Prior Week Summary
Mario Draghi announced an aggressive round of additional stimulus to further ease monetary policy in the euro-zone last week, with the caveat that he did not expect rates to fall further. The European Central Bank reduced the rate on overnight cash held by banks by an additional 10 basis points to a level of negative 0.4% while simultaneously lowering the benchmark rate to 0%. The central bank also increased the amount of bond purchases to 80 billion euros from 60 billion a month, and has included corporate bonds as eligible securities. Importantly, the ECB stated that it “expects key interest rates to remain at present or lower levels for a long period of time and well past the horizon of our net asset purchases. Mr. Draghi continued to say that “based on the current view, we don’t anticipate it will be necessary to reduce rates further.” Following the announcement, the euro climbed to a high of 1.12 relative to the dollar, after hitting a low of nearly 1.08 in volatile intraday trading.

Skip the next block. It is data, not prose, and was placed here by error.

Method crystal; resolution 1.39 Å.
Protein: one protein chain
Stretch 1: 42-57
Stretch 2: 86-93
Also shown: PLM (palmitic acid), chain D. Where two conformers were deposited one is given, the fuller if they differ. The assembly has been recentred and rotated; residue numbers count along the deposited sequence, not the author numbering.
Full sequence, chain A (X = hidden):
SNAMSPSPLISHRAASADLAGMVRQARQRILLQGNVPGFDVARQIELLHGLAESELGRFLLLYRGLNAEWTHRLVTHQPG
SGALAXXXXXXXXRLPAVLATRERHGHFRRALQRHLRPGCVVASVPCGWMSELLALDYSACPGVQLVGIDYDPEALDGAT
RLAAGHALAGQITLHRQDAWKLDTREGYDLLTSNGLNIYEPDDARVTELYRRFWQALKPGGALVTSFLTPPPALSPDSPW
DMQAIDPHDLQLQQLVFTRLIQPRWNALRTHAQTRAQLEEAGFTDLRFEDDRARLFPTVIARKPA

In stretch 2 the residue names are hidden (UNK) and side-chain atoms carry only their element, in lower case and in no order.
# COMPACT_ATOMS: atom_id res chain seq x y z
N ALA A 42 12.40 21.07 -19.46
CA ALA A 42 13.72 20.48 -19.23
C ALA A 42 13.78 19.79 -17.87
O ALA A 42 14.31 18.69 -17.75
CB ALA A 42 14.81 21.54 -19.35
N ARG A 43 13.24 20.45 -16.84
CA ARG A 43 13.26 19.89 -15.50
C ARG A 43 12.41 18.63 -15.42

The ECB has set the stage for a very active week, as many of the world’s largest central banks are set to meet. As of this writing, the market is placing very low odds on the probability that the Fed will raise rates this week, with Fed Funds Futures currently placing roughly 4% odds for a hike. While financial conditions have improved in the U.S. since the last Fed meeting, negative yielding sovereign bonds across the globe are putting increasingly greater pressure on domestic government bond yields. Not surprisingly, the average forecast for the year end value of the 10-year Treasury yield provided by professional economists surveyed by Bloomberg has fallen nearly 50 basis points since year end.
The Look Forward
There is an extremely active data calendar this week, led by the FOMC meeting on Wednesday. Also, the Bank of Japan holds a rate-setting meeting on Tuesday and the Bank of England’s MPC meets on Thursday.